Students explore their Jewish culture on Taglit Birthright Israel

By Jessi Barnes
Israel Education Center/Hillel Israel Intern
DePaul University 



I got the e-mail during finals week Winter Quarter of 2013. It was now official, I was accepted and heading to Israel over the summer on Taglit Birthright Israel (Birthright) - a free, 10-day experience of a lifetime. My mind was almost instantly flooded with a mix of emotions. I was ecstatic, for one, but I was also absolutely terrified to spend 10 full days in a foreign country with a group of 50 strangers.

But, I took the leap. And, if I had not faced my fear and anxiety, I am absolutely certain that I would not be where I am today. Going on Birthright has brought me a deeper connection with my faith, a brand new family of friends, and, of course, a severe case of wanderlust. Birthright can be summed up into a fascinating; unimaginable; and, admittedly exhausting, 10-day excursion across Israel with a group of young adults who quickly transition from strangers to family.

The Taglit Birthright trip has an outdoor adventure focused itinerary, while integrating the historical and cultural aspects of the beautiful country of Israel as well. There was acceptance of any and all beliefs, which was a breath of fresh air. It is an exceptionally welcoming experience to each and every participant.

Being thousands of miles away from home with a group of 50 strangers in a foreign country may seem terrifying to some. I know it was for me. So, why take the chance and go on a Birthright trip? Jordan Gold, junior, went on Birthright because he felt he "needed a new perspective" and wanted the chance to "visit the roots of my religion."

Curiosity about your background, heritage and faith is common among young adults, and going on Birthright can help hash out some of the difficulties that come along with the "finding yourself " stage of life. I was in the same boat. I applied to Birthright with the intent of learning more about myself and my heritage. And, what better way to do that than to spend 10 days in beautiful Israel - the homeland of the Jewish people?

The number of reasons to take this trip are absolutely infinite. Allie Kahan, freshman, took a trip this winter to "break up" the monotony of the six week break. Cameron Erickson, junior, explained that he "wanted to see firsthand why a strip of land smaller than the state of New Jersey was in the news so often."

Bringing together the various motives for taking the trip and the wide-range of backgrounds truly enhances the Birthright experience by granting so many more opportunities to learn and grow. The 10 days are spent traveling all over Israel, from the Golan Heights in the North, to the Negev Desert in the South--there was never a dull moment. The first question anyone asks when you return from Birthright is about your favorite part ... which is extremely frustrating, seeing as it is nearly impossible to narrow it down to just one moment.

Matt Weitz, junior, said that he "will always remember watching the sun rise on top of Masada and riding camels during sunset the night before." Floating atop the Dead Sea fully caked in mud, kayaking along the Jordan River, wandering the Shuk marketplace in Jerusalem and spending time on the beach in Tel Aviv are among the many other enjoyable experiences.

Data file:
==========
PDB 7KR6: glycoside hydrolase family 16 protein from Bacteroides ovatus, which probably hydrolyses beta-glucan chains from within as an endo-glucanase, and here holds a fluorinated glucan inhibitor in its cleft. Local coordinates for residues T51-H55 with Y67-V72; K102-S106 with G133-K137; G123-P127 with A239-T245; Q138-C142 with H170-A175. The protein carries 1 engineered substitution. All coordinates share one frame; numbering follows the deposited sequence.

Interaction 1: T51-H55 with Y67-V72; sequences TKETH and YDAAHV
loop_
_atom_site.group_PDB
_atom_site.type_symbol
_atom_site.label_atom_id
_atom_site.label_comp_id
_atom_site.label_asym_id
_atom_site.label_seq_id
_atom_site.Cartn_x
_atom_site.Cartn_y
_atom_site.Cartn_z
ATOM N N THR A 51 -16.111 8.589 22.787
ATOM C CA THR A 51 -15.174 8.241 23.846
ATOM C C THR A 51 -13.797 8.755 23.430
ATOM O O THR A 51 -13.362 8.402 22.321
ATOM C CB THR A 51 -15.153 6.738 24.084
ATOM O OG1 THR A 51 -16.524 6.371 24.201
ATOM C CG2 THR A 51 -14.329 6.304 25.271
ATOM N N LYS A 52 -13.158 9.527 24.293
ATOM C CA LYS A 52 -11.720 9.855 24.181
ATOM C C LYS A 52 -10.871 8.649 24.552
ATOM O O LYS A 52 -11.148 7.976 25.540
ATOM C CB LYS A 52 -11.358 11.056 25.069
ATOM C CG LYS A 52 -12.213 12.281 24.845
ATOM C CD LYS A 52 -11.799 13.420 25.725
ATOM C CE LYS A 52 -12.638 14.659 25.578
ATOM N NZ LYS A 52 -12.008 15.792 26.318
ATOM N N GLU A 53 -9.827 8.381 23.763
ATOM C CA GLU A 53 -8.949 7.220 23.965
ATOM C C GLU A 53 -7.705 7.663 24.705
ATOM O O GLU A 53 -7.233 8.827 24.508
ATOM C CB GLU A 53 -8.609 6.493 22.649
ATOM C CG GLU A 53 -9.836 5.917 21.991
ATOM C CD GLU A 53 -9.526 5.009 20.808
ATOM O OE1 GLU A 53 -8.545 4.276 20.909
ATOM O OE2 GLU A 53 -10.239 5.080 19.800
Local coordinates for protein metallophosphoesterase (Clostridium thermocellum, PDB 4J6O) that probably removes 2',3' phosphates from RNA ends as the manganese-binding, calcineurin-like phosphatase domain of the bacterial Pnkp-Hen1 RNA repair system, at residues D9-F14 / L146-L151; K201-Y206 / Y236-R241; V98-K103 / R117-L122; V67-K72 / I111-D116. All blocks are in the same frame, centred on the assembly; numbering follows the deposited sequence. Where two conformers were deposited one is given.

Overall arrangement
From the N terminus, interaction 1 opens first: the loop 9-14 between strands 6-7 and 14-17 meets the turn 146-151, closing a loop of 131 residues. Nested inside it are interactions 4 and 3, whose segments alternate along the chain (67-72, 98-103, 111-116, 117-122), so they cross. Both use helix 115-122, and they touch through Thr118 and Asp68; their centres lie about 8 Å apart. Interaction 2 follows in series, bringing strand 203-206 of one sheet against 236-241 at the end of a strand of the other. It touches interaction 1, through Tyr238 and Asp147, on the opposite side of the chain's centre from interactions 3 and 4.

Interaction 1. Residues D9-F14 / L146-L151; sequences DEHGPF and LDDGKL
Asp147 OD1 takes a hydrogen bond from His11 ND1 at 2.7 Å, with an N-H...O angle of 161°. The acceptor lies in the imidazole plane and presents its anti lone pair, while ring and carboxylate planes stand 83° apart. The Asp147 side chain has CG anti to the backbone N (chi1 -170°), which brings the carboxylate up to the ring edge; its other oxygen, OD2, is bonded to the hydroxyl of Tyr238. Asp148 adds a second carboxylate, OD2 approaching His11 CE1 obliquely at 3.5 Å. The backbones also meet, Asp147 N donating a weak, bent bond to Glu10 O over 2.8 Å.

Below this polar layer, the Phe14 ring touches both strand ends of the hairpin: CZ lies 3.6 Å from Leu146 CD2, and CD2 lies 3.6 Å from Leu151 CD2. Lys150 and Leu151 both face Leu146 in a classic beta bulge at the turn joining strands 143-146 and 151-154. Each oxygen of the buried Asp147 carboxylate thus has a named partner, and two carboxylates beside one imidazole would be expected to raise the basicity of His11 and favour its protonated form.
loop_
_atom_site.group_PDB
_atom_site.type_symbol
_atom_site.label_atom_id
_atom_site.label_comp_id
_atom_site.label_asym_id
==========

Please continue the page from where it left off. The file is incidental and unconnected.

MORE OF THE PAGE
Of course, there are many sentimental moments woven into the midst of all of the fun. Visiting the Western Wall for the first time can be an extremely, and usually unexpectedly, emotional experience for many participants, including myself. Personally, I was not very religious before my trip to Israel. However, being at the Western Wall was an extremely intense moment for me. Witnessing firsthand all of the notes stuffed into the cracks of the ancient wall, and realizing that each of those notes represented an individual's gratitude, hopes, prayers, dreams or wishes, hit me extremely hard.

Kahan explained the experience at the Wall as being "the most powerful" moment of her trip. Gold even admitted that he "bursted out into tears," while visiting the Western Wall.

"At first, I didn't think it was anything that special," he said, "and then it hit me out of no where."

Regardless of motive to take the trip, most, if not all, Birthright participants come back home with an overwhelmingly positive attitude - about all aspects of their adventure throughout Israel. Christie Lacey, junior, perfectly explained that Birthright "not only helps you appreciate all you have, but, also teaches you to be a more accepting and tolerant person" and that Birthright has helped her "grow so much as an individual."

Birthright gave me so much as well. Most importantly, I gained a group of friends that I can call family and a fresh perspective on my heritage. Birthright also led me to many exciting opportunities, including my Israel Internship with the Jewish United Fund/Jewish Federation's Israel Education Center today.

Recently, with much excitement, Birthright expanded their eligibility requirements. Teens who had previously gone on an educational trip to Israel during high school are now able to participate. So, if you are Jewish and between the ages of 18-26, you are eligible to take this amazing opportunity to travel to Israel. Interested? 

Eligible to go? Registration for Summer 2014 trips is now open.  Register at

Reflections from your editor, Cindy Sher, on people living their Jewish lives each day. ... Read More

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